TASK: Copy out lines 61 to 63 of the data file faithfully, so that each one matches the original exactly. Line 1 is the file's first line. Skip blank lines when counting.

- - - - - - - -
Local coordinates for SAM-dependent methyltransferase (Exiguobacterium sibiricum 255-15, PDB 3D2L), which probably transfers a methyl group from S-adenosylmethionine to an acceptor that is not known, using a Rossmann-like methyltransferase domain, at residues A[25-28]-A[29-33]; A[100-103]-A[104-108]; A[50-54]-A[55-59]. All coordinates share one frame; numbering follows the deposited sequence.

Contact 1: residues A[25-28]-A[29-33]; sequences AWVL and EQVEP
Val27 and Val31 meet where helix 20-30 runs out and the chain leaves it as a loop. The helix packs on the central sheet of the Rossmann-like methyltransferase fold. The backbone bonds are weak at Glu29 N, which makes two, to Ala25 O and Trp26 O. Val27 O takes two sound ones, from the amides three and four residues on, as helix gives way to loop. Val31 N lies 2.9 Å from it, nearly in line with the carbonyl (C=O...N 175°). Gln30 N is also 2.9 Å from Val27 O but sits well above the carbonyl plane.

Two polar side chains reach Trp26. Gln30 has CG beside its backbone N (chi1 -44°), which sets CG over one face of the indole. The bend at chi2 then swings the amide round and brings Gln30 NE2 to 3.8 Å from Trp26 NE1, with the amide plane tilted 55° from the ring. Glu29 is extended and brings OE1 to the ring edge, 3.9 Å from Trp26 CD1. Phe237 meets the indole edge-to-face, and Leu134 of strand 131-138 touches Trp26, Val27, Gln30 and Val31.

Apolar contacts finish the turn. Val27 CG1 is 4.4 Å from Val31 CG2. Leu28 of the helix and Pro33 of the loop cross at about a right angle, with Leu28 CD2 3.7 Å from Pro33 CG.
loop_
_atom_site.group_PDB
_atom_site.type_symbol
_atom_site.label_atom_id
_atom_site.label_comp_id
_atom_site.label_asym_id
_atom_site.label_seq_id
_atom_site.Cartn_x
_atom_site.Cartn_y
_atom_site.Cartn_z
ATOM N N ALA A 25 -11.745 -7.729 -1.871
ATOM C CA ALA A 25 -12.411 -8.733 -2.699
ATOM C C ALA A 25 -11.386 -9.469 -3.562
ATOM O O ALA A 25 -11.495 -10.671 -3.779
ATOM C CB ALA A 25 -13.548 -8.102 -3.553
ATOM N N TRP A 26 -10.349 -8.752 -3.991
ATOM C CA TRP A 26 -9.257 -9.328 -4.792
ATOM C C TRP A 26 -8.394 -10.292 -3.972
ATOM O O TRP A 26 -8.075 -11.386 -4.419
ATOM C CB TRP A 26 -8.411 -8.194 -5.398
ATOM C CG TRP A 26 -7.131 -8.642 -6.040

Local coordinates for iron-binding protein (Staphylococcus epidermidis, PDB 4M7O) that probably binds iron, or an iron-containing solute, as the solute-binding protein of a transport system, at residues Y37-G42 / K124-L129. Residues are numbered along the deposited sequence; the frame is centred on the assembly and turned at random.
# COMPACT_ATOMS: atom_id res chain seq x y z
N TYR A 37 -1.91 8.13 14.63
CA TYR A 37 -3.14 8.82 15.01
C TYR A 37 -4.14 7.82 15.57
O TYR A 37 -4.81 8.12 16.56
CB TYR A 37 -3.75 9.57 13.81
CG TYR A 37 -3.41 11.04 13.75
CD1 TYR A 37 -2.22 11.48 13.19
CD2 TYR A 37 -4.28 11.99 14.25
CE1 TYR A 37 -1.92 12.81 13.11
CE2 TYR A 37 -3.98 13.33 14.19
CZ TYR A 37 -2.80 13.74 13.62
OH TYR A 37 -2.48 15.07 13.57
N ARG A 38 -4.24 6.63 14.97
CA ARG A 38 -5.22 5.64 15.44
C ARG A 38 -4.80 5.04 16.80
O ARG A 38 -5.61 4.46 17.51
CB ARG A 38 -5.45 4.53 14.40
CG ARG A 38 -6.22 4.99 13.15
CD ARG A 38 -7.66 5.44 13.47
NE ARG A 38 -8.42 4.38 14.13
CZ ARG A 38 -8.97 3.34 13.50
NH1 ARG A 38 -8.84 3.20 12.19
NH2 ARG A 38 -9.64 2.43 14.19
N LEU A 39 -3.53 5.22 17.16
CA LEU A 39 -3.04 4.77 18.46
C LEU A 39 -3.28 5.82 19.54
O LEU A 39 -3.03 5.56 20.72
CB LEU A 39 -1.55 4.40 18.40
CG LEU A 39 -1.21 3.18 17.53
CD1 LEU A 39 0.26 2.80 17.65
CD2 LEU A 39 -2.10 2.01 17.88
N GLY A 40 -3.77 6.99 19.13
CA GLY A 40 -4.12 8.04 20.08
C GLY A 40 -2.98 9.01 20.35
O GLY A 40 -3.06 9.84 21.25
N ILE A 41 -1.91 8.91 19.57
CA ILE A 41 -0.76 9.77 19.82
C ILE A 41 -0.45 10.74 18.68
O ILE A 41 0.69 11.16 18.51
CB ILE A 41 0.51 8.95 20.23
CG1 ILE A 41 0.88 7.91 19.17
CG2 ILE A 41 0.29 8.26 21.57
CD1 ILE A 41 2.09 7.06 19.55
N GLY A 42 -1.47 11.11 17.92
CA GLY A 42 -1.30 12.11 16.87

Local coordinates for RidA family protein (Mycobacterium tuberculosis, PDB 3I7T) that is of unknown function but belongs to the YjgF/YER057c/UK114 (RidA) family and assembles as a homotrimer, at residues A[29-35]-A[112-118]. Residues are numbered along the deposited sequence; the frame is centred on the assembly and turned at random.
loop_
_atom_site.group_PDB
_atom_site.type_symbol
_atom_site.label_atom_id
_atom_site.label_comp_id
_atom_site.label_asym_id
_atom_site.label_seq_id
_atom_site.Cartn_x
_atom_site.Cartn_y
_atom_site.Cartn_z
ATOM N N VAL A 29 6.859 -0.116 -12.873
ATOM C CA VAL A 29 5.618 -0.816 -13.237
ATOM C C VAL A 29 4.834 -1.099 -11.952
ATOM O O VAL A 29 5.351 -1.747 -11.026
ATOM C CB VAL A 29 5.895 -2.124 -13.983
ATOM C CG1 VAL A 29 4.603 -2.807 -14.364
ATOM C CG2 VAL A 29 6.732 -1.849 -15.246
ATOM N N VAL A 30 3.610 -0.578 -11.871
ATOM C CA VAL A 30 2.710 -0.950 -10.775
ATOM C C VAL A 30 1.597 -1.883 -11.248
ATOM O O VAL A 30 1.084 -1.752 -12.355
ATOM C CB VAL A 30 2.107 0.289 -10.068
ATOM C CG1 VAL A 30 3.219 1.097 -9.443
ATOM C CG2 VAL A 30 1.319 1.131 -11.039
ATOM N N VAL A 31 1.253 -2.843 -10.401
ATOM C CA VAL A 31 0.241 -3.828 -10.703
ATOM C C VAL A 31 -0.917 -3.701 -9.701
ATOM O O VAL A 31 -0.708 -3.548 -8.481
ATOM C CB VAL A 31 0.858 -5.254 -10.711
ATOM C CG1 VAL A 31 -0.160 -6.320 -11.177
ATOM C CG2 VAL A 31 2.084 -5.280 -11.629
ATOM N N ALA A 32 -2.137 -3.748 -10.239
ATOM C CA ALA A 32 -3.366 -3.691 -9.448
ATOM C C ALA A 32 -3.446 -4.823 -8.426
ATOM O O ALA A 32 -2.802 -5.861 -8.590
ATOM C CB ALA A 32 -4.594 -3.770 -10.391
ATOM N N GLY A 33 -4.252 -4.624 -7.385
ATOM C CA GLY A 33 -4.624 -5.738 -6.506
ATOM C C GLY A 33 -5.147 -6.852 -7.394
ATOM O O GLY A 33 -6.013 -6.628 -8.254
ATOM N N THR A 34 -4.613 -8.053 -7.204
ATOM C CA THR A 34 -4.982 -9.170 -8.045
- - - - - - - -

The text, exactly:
CA GLY A 40 -4.12 8.04 20.08
C GLY A 40 -2.98 9.01 20.35
O GLY A 40 -3.06 9.84 21.25